Opioid overdoses on the rise


By Pam Wright
Local Journalism Initiative Reporter

As in many other Ontario communities, potent fentanyl continues to kill in Chatham-Kent.

According to Renee Geniole, executive director of R.O.C.K. Missions, five residents the outreach regularly worked with have died in 2024 as the result of suspected fentanyl overdose.

But the number doesn’t begin to tell the whole story, Geniole said, noting the pervasive use of the drug – and other opioids – is impacting families in every corner of the municipality.

“It’s getting bad out there,” Geniole told The Chatham Voice in a recent interview. “We’ve lost five friends since Jan. 1. The increase in overdoses has us worried. It’s astounding really.”

While all drugs are dangerous, fentanyl is the current king. The drug, like other opioids, offers pain relief and euphoria, but it can also depress respiration, causing a person to stop breathing. However, drugs such as naloxone can be administered to counter the effects of opioid overdose and save lives.

An innate fear of police and authority compounds the problem, Geniole said, adding that when someone overdoses in a drug house, their peers will administer naloxone to reverse overdose. They do this rather than calling 911, Geniole said, even though the Good Samaritan Drug Overdose Act provides some legal protection for those who call an ambulance or help someone who is overdosing.

The news comes on the heels of several communities in the province declaring an emergency and warning opioid users of increased toxicity of the lethal drug. In neighbouring Lambton County on Feb. 2, the health unit issued a public advisory warning of the drug’s lethal effects following spikes in suspected opioid related overdoses and deaths.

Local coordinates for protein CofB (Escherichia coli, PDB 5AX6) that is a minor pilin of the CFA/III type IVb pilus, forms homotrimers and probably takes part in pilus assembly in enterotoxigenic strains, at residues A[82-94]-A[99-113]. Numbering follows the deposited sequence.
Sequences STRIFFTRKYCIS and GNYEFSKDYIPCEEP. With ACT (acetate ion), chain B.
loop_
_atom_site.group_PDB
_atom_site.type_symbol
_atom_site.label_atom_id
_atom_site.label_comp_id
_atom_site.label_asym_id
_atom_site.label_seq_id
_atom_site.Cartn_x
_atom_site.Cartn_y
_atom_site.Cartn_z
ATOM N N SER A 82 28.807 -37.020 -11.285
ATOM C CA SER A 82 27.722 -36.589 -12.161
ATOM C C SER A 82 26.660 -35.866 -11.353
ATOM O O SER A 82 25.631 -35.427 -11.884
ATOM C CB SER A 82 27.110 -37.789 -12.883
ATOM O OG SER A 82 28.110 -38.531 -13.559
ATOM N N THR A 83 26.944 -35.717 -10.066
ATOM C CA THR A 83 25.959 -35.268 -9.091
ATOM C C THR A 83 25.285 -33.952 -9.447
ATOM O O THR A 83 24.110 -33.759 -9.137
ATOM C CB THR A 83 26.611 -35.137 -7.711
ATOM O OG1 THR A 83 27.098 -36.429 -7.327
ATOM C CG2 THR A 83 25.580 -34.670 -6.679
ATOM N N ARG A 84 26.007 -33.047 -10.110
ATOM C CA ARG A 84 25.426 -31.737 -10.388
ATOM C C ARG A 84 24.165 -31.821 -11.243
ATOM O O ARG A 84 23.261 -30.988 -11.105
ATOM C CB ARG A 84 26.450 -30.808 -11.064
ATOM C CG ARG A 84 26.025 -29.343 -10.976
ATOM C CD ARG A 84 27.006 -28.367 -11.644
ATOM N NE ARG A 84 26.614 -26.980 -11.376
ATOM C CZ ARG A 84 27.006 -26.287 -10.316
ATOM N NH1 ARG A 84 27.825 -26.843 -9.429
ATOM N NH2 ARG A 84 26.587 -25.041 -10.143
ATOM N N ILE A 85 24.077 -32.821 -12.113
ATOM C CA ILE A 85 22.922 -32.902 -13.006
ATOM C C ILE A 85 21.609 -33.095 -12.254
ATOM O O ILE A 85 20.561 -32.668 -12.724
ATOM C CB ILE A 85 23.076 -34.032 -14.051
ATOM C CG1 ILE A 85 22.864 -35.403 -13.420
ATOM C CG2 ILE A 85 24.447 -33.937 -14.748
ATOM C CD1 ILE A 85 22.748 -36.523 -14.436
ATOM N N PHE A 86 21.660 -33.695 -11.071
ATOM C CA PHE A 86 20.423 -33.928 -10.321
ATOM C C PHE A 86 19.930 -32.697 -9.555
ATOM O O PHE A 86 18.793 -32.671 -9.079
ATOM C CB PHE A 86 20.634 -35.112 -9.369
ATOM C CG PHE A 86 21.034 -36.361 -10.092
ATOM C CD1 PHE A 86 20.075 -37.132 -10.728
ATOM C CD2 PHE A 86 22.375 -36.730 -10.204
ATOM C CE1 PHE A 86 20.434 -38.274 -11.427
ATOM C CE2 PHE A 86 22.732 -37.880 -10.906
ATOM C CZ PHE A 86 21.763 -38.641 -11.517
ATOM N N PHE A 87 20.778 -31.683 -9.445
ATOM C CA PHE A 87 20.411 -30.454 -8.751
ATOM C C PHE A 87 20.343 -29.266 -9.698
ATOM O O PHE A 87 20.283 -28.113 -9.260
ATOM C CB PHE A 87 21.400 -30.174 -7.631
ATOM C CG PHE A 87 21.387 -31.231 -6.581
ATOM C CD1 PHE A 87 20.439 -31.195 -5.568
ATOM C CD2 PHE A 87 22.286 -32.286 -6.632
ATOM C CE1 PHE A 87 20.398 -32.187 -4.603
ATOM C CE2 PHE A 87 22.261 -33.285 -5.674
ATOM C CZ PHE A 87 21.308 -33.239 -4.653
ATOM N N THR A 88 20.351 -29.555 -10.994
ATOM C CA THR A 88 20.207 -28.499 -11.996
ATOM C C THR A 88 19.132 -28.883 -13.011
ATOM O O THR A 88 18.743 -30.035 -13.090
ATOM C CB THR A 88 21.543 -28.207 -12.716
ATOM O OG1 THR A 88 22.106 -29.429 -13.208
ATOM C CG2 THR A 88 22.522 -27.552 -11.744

Lambton OPP is also warning people that opioids – primarily fentanyl – are taking a toll, with many unknowingly ingesting drugs cut with fentanyl – meaning they have no idea they’ve consumed fentanyl.

Bkejwanong Territory Walpole Island First Nation (WIFN) is also seeing an increase in opioid overdoses, with leaders again emphasizing the extreme danger that is part and parcel of drug use. Walpole Island declared an opioid-related state of emergency in 2021 and they are again sounding the alarm, with leaders – including respected grandmothers – ramping up the community’s war on drugs.

A meeting on the subject was held at the Walpole Island Community Cultural Centre arena Feb. 22, drawing some 100 people. The gathering saw residents – many who have lost loved ones to overdose – brainstorm ways to combat the problem.

A myriad of ideas, ranging from increased police presence, resuming checkpoints at the bridge connecting Walpole Island to the mainland, banishing known drug dealers who are not band members from the Island, building an addictions treatment centre, increasing opportunities for youth, providing more teaching in the traditional culture, and offering land-based traditional healing for addictions were some of the points brought forward.

Elder Bev Williams, who helped lead the meeting, emphasized that WIFN has declared a “state of emergency” and everyone needs to pitch in to address the problem.

“We do want to see action and we need to come up with some ideas of what we can do,” Williams said. “The council can’t do it by themselves.”

A recent drug bust that saw five people charged with trafficking was directly tied to selling drugs on Walpole Island.

“We need more policing to intercept the drugs,” said one woman in the audience. “We have to stop them from killing our people.”


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